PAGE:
In 1944 Topsøe produced the first small batch of sulphuric acid catalysts. Another company success came in 1948 when the development of the first nickel catalyst was finalized. That same year, Topsøe began cooperating with Vargöns AB in Vargön, Sweden with the aim of producing a catalyst for ammonia synthesis.

Shortly after the war had come to an end, Topsøe became engaged in various activities in Mexico - activities that were connected to Topsøe's financial contacts in the US, including the World Bank. This lead to the company's involvement in the planning of Mexico's technical development as well as in the American agronomist Norman Borlaug's experiment with wheat in the Sonora region of Northern Mexico.

In the years following 1950, Topsøe renewed its contacts with the research environment of the Soviet Union, and maintained close contact for several years with both the scientific environment and organisations involved with engineering within the field of catalysis. In 1955, Topsøe established the French subsidiary Haldor Topsøe S.A. and opened an office in Paris. Throughout the years, Topsøe was involved in many industrial activities, some privately and some publicly governed, and built several industrial plants. One of the bigger projects, in which Topsøe was involved, was the construction of a heavy water plant in Northern France.

In 1958, Topsøe bought the estate Linderupgaard, situated outside Frederikssund, and the estate has been used for production of catalysts ever since.

Topsøe opened a department in New York in 1961, called Haldor Topsoe Inc., and four years later the company furthermore bought a lot in Houston, Texas that is now being used for one of Topsøe's production plants. In 1971 the office was moved from New York to Houston as well.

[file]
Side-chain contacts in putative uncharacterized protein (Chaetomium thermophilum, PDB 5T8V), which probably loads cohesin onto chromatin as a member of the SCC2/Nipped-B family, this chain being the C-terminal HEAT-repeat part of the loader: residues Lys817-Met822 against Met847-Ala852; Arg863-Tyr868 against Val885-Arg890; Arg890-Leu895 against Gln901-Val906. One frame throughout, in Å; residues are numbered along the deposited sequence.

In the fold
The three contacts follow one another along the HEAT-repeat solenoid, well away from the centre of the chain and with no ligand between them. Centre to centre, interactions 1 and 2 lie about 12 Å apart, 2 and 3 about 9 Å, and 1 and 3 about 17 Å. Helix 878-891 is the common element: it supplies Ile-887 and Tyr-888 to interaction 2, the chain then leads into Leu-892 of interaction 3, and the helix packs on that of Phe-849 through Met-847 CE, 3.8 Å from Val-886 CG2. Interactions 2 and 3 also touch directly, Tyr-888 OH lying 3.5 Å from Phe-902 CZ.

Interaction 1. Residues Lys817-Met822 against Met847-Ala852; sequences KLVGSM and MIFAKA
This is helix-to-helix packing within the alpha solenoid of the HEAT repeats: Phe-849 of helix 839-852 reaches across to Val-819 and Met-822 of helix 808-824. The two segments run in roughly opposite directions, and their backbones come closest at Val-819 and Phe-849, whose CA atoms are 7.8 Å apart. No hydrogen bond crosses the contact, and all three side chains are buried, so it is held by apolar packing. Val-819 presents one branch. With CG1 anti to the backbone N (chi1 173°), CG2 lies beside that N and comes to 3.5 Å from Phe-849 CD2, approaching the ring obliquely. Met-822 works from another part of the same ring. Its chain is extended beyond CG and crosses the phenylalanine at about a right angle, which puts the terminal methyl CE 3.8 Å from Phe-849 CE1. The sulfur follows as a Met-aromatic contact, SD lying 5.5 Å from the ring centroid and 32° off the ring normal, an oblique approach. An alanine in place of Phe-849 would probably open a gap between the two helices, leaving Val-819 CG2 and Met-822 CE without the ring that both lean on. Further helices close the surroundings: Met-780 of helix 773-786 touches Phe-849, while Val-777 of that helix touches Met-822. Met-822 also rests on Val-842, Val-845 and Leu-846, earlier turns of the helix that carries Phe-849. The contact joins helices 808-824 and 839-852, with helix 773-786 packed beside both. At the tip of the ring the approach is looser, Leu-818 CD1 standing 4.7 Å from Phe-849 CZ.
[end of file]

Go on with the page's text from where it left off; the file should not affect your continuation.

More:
In the years 1971-1971, Topsøe established several big ammonia plants around the world. In 1972 the ownership of Topsøe changed from being a privately owned company to being a public limited company, owned 50/50 by both Haldor Topsøe and the Italian company Snamproggeti.

In 1973, the Topsøe headquarters moved from to Søborg from Vedbæk, where it has been situated since 1964. Just a year later in 1974, Topsøe moved the headquarters to its present location in Ravnholm.

In the beginning of the 1980s, Topsøe opened two offices in Asia - one in Delhi and one in Beijing. In the beginning of the 1990s to the mid 90's, Topsøe opened its two offices in Moscow and Jaroslavl in Russia, as well as a department in Los Angeles.

In 1999, Topsøe bought a new transmission electron microscope and thereby became the first company in the world that was able to see details down to 1.2 Angstrom.

In 2007, Haldor Topsøe finally managed to buy back all the shares from the Italian contracting company Saipem (the company that had bought Snamprogetti) for DKK 2.6 billion.[5] That same year, Haldor Topsøe's subsidiary, Topsoe Fuel Cell, initiated the construction of Denmark's first fuel cell production plant that produces high temperature solid oxide fuel cells (also known as SOFC) for environmentally friendly, green electricity and heat for trucks, houses, hospitals and super markets.[6]